Horticulturist Mandeep came to NZIL after becoming frustrated with the burden of proof required by Immigration New Zealand post-COVID. Aaron and the team took care of everything and took his worries away. They can do the same for you.
Immigration News Category
Skilled Migrant Visa
The skilled migrant visa is a solution to the skills shortage New Zealand has been facing and we’ll keep you updated with its latest changes
Due to COVID-19, there have been a lot of delays and disruption to visa processing, and those changes have caused significant confusion amongst migrants. So, in this article, we’re outlining the best course of action and suggested focus for common visa types and scenarios – so that you know exactly where you stand, what you should be aware of, and what you should be doing.
What do the recent ANZSCO Code changes mean? ANZSCO stands for the Australian and New Zealand Standard Classification of Occupations and it is key to the immigration systems of both Australia and New Zealand. ANZSCO is used by Immigration New Zealand to determine whether a job is low, medium or high-skilled for work visa application; … Continue reading How ANZSCO code changes could help low-skilled migrants get residency
Have you booked an appointment with a New Zealand immigration lawyer? We cover all you need to know to get the most out of your appointment.
The Government is proposing changes to employer-assisted temporary work visas. These include introducing a new framework for assessing all employer-assisted temporary work visas, and compulsory employer accreditation for those hiring from overseas.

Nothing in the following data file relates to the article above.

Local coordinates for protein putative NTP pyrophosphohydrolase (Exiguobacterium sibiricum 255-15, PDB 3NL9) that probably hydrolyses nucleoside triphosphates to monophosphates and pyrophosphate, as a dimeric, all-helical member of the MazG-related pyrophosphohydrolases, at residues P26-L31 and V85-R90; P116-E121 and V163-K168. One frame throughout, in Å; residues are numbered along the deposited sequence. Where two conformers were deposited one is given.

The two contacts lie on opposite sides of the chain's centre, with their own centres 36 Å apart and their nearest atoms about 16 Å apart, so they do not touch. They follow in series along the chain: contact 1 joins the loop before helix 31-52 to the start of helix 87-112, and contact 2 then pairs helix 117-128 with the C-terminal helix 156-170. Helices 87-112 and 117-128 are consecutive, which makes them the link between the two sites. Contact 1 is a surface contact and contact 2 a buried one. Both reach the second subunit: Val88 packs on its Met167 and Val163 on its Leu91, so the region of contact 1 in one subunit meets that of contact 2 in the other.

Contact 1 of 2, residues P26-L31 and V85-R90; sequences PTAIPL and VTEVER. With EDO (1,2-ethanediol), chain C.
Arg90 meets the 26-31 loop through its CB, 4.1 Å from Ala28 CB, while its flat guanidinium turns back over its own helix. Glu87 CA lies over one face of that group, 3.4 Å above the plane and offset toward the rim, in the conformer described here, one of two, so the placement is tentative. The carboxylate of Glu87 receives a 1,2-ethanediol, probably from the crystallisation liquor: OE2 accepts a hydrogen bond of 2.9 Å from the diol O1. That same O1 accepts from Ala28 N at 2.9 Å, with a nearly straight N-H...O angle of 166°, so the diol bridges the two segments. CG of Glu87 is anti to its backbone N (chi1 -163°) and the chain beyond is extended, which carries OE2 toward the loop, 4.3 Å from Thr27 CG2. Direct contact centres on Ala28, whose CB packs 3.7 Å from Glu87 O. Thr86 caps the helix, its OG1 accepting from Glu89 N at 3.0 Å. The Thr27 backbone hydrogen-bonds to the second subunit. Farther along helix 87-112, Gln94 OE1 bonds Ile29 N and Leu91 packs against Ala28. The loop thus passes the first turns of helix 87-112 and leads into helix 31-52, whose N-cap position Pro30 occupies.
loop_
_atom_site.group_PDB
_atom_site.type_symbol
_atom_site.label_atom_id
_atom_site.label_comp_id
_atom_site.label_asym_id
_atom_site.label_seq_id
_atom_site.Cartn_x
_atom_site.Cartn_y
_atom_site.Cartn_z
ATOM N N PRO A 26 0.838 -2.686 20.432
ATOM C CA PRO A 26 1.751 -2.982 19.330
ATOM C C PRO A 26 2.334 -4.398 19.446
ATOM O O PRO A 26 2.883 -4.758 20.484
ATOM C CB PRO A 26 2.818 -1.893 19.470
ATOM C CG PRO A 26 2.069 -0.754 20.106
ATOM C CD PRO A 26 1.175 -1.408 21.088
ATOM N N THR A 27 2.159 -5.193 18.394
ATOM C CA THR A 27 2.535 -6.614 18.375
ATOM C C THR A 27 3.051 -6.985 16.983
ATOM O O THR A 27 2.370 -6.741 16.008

New Zealand Immigration changes ahead? The Government is proposing to make changes to the employer assisted work visa due to be implemented over 2019-2020, but will they make things more complicated?
Aaron Martin and Lynn Crean, an IT-focused recruitment professional at Role recruitment weigh in on if New Zealand’s shortage of skilled workers could be solved by a new work visa requirements that would allow migrant workers to be contractors.
The CISSL is intended to increase the available skill base of construction workers. It replaces the Canterbury Skill Shortage List and absorbs various construction roles from the Immediate Skill Shortage List in NZ. Is it too rigid to be effective? And will put off the very migrant workers it claims to encourage?
The skilled-labour crisis is about to get worse, thanks to the latest increases the required minimum wage rates for the skilled migrant visa in New Zealand. Here we discuss the implications for both migrants and employers.